The video first… Read More
In 2007, when people were expecting Sufjan Stevens to make another modest ode to Midwestern depression, he offered up a film project inspired by one of New York City’s greatest eyesores: the Brooklyn-Queens Expressway. The BQE, his first work commissioned by local arts institution Brooklyn Academy of Music (BAM), paired footage of the outer boroughs and its raised highway with an orchestral score as dramatic as it gets, seemingly in an attempt to extract beauty from an urban monstrosity. This week, Stevens premiered a counterpoint of sorts to The BQE via his second BAM-commissioned soundtrack, Round-Up. (If The BQE is any indication, the score will be released later on down the line, too.) … Read More
Everyone is looking for some form of advice. We as humans will turn to our favorite authors, politicians and directors for inspiration on how to live, love, and find our purpose in life. The Wall Street Journal has decided to collect the wisdom of six people they’ve dubbed “luminaries” on the topic of youth. And one of these luminaries is Kendall Jenner. Calling Kendall Jenner a luminary might seem ridiculous, but if you’ve watched Keeping up with the Kardashians, you’ll see she’s often surrounded by a family of overgrown children, so maybe the Journal is on to something. … Read More
Alternate Routes is a column from Flavorwire contributor and WFMU DJ Jesse Jarnow, in which he’ll explore music solely distributed outside the Big 3 of Spotify, iTunes, and Amazon.
Christmas has traditionally been the loneliest time of year for off-grid music, absent from year-end considerations and broader recognition due to scarcity or obscure format. Lately, though, this jolliest of list-making seasons has grown more accommodating to recordings from the corners. And while a truly functional SEO economy would provide full-time pensions for beat critics to cover the latest emissions from every conceivable platform, locality, and micro-genre, the annual listicle harvest and its celebration is the next best solution. … Read More
Worldview Entertainment has released the trailer for Song One, in which Anne Hathaway stars as a young archeologist who returns home… Read More
Around 11:30 this morning, Colin Meloy started busking new Decemberists songs in Brooklyn’s trendy Williamsburg neighborhood.
Last night, Lena Dunham brought her 12-city book tour behind Not That Kind of Girl back home with a variety show of quirk, feminism, and friendship for Brooklyn Academy of Music’s Unbound series. The 90-minute event moved quickly, starting with cat-driven stand-up from Mike Birbiglia and a three-song set from Jack Antonoff of fun. and Bleachers (familiar to Not That Kind of Girl readers in the role of good-guy boyfriend). Dunham read two pieces from her nonfiction collection — an essay about her younger sister, Grace, and one of the book’s humorous lists of gaffes — to the intimate crowd, which included her mother Laurie Simmons and actor Jon Glaser (Parks and Recreation) sitting in the front row. Then the show really began. … Read More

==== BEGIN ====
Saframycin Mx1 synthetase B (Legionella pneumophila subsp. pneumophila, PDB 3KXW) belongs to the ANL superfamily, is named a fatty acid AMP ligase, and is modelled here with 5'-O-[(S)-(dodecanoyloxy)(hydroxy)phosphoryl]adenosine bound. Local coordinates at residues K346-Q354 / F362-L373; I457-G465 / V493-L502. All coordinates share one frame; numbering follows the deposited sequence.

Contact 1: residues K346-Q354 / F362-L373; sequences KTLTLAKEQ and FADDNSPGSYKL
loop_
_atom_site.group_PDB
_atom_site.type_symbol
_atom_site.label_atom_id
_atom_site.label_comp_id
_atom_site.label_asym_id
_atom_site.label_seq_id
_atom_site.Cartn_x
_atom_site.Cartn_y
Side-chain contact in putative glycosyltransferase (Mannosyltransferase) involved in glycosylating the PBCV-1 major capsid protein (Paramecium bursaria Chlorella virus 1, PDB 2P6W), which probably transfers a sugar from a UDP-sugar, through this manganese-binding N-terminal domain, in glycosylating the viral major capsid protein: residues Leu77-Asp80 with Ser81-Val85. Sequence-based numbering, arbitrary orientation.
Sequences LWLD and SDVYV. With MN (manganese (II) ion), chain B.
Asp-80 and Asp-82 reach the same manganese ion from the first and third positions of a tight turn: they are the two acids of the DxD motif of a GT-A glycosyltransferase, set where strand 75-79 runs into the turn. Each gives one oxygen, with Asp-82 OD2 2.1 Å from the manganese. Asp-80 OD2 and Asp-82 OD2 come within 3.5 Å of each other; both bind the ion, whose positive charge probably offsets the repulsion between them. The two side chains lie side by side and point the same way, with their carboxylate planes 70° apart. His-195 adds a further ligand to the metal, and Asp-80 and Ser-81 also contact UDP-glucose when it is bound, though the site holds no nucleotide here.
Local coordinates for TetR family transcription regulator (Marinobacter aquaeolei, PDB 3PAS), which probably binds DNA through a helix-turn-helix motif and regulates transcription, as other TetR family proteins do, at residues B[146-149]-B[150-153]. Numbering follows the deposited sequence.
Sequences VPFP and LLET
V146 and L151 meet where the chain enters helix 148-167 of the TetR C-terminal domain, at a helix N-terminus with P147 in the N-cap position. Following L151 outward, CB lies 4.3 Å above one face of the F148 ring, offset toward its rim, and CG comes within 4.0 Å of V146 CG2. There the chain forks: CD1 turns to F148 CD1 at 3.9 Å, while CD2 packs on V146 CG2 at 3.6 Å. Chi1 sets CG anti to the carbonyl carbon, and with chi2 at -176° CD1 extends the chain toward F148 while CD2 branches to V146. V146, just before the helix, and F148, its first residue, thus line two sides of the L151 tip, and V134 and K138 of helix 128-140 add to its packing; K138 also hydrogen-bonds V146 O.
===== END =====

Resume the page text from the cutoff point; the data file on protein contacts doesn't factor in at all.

If you’ve done any kind of traveling outside the United States, it will quickly dawn on you just how young America really is. Brooklyn-based artist, 2014 Guggenheim Fellow, and TED speaker Rachel Sussman has photographic evidence. Her The Oldest Living Things in the World series, which we first spotted on Photojojo, documents the artist’s research and travels across continents in search of the world’s oldest inhabitants—continuously living things that have weathered 2,000 years or more. … Read More
Martin Amis’ new Holocaust novel, The Zone of Interest, is not about Adolf Hitler. Until, weirdly, it is. But for the first 295 pages, it is a difficult yet captivating book set in Auschwitz, one that reflects the atrocity of the Final Solution through the lusts and petty jealousies of Nazi officials. What begins as a romance between Angelus “Golo” Thomsen, fictional nephew of Hitler’s secretary, and Hannah Doll, wife of the pathetic and monstrous Kommandant, ends as a complicated moral tale that reveals the full spectrum of complicity in the Nazi horror. And it does all of this without once uttering the name “Hitler.” Or at least not until an afterword, fronted by a grainy image of the Führer, where Amis explains everything about the book that he doesn’t need to explain. … Read More
The next time you’re tempted to write a song about the “concrete jungle where dreams are made of,” do New Yorkers a favor: don’t. The latest pop homage to New York comes via virtual unknown Catey Shaw and “Brooklyn Girls,” an anthem for young female transplants riding the L train from their apartments in Bushwick to Williamsburg, asserting their edginess by wearing combat boots in the summer. It’s suddenly started to go viral, three days after its release — yesterday afternoon, “Brooklyn Girls” had 7,000 views on YouTube. As of press time, it has 105,000. A great deal of its rise to prominence is attributable to the instant backlash from Brooklynites intimately familiar with the world Shaw describes (i.e., many music bloggers). … Read More